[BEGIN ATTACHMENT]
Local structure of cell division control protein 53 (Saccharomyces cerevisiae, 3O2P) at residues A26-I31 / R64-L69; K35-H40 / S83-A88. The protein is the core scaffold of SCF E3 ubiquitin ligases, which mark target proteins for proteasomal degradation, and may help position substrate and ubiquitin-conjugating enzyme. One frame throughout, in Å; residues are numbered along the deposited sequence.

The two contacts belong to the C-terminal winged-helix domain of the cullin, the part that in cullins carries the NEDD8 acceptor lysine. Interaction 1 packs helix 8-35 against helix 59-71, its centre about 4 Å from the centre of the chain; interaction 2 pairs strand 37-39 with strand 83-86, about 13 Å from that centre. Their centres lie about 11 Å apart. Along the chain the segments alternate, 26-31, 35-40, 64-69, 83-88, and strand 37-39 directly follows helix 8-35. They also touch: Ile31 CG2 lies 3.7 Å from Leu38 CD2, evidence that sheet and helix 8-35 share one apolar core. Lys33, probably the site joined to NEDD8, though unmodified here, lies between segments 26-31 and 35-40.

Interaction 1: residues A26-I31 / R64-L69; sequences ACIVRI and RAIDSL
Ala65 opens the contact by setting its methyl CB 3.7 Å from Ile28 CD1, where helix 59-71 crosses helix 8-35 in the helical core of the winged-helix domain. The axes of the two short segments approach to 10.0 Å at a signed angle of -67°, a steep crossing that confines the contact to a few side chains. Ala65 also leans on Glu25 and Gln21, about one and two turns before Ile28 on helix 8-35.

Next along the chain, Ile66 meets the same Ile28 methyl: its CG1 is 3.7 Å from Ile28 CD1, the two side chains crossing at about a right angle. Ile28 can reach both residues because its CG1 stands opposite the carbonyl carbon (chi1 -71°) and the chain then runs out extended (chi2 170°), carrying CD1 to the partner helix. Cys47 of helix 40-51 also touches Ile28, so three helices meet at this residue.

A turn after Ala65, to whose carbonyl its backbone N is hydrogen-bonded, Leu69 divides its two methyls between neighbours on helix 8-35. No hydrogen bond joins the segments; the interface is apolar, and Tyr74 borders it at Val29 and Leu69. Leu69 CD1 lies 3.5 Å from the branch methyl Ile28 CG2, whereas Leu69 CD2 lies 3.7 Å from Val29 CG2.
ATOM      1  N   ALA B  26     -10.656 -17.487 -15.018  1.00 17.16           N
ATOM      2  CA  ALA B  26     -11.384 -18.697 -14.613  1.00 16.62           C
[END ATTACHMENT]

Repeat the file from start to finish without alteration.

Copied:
Local structure of cell division control protein 53 (Saccharomyces cerevisiae, 3O2P) at residues A26-I31 / R64-L69; K35-H40 / S83-A88. The protein is the core scaffold of SCF E3 ubiquitin ligases, which mark target proteins for proteasomal degradation, and may help position substrate and ubiquitin-conjugating enzyme. One frame throughout, in Å; residues are numbered along the deposited sequence.

The two contacts belong to the C-terminal winged-helix domain of the cullin, the part that in cullins carries the NEDD8 acceptor lysine. Interaction 1 packs helix 8-35 against helix 59-71, its centre about 4 Å from the centre of the chain; interaction 2 pairs strand 37-39 with strand 83-86, about 13 Å from that centre. Their centres lie about 11 Å apart. Along the chain the segments alternate, 26-31, 35-40, 64-69, 83-88, and strand 37-39 directly follows helix 8-35. They also touch: Ile31 CG2 lies 3.7 Å from Leu38 CD2, evidence that sheet and helix 8-35 share one apolar core. Lys33, probably the site joined to NEDD8, though unmodified here, lies between segments 26-31 and 35-40.

Interaction 1: residues A26-I31 / R64-L69; sequences ACIVRI and RAIDSL
Ala65 opens the contact by setting its methyl CB 3.7 Å from Ile28 CD1, where helix 59-71 crosses helix 8-35 in the helical core of the winged-helix domain. The axes of the two short segments approach to 10.0 Å at a signed angle of -67°, a steep crossing that confines the contact to a few side chains. Ala65 also leans on Glu25 and Gln21, about one and two turns before Ile28 on helix 8-35.

Next along the chain, Ile66 meets the same Ile28 methyl: its CG1 is 3.7 Å from Ile28 CD1, the two side chains crossing at about a right angle. Ile28 can reach both residues because its CG1 stands opposite the carbonyl carbon (chi1 -71°) and the chain then runs out extended (chi2 170°), carrying CD1 to the partner helix. Cys47 of helix 40-51 also touches Ile28, so three helices meet at this residue.

A turn after Ala65, to whose carbonyl its backbone N is hydrogen-bonded, Leu69 divides its two methyls between neighbours on helix 8-35. No hydrogen bond joins the segments; the interface is apolar, and Tyr74 borders it at Val29 and Leu69. Leu69 CD1 lies 3.5 Å from the branch methyl Ile28 CG2, whereas Leu69 CD2 lies 3.7 Å from Val29 CG2.
ATOM      1  N   ALA B  26     -10.656 -17.487 -15.018  1.00 17.16           N
ATOM      2  CA  ALA B  26     -11.384 -18.697 -14.613  1.00 16.62           C